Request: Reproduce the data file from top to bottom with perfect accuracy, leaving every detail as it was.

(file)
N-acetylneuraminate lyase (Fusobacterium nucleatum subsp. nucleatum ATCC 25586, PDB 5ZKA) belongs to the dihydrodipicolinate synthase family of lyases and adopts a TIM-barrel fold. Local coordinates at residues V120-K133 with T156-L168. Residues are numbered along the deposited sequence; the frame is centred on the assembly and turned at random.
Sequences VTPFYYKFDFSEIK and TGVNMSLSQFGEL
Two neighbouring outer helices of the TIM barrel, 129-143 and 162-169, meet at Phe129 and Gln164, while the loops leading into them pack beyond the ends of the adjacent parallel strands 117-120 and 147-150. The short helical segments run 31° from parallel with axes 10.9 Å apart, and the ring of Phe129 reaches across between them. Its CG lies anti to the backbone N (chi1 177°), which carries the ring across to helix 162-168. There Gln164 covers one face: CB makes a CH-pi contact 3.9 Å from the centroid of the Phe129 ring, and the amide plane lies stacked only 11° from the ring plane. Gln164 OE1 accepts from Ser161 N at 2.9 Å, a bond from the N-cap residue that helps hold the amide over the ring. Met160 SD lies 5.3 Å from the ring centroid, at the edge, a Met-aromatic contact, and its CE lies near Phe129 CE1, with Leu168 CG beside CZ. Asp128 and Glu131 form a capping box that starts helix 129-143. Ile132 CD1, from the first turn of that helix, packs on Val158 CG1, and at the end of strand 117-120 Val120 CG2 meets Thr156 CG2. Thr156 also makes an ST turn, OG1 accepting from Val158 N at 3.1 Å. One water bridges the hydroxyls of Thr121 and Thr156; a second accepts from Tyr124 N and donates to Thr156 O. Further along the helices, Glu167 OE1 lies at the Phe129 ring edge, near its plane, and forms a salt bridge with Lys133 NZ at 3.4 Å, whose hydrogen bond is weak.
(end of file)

N-acetylneuraminate lyase (Fusobacterium nucleatum subsp. nucleatum ATCC 25586, PDB 5ZKA) belongs to the dihydrodipicolinate synthase family of lyases and adopts a TIM-barrel fold. Local coordinates at residues V120-K133 with T156-L168. Residues are numbered along the deposited sequence; the frame is centred on the assembly and turned at random.
Sequences VTPFYYKFDFSEIK and TGVNMSLSQFGEL
Two neighbouring outer helices of the TIM barrel, 129-143 and 162-169, meet at Phe129 and Gln164, while the loops leading into them pack beyond the ends of the adjacent parallel strands 117-120 and 147-150. The short helical segments run 31° from parallel with axes 10.9 Å apart, and the ring of Phe129 reaches across between them. Its CG lies anti to the backbone N (chi1 177°), which carries the ring across to helix 162-168. There Gln164 covers one face: CB makes a CH-pi contact 3.9 Å from the centroid of the Phe129 ring, and the amide plane lies stacked only 11° from the ring plane. Gln164 OE1 accepts from Ser161 N at 2.9 Å, a bond from the N-cap residue that helps hold the amide over the ring. Met160 SD lies 5.3 Å from the ring centroid, at the edge, a Met-aromatic contact, and its CE lies near Phe129 CE1, with Leu168 CG beside CZ. Asp128 and Glu131 form a capping box that starts helix 129-143. Ile132 CD1, from the first turn of that helix, packs on Val158 CG1, and at the end of strand 117-120 Val120 CG2 meets Thr156 CG2. Thr156 also makes an ST turn, OG1 accepting from Val158 N at 3.1 Å. One water bridges the hydroxyls of Thr121 and Thr156; a second accepts from Tyr124 N and donates to Thr156 O. Further along the helices, Glu167 OE1 lies at the Phe129 ring edge, near its plane, and forms a salt bridge with Lys133 NZ at 3.4 Å, whose hydrogen bond is weak.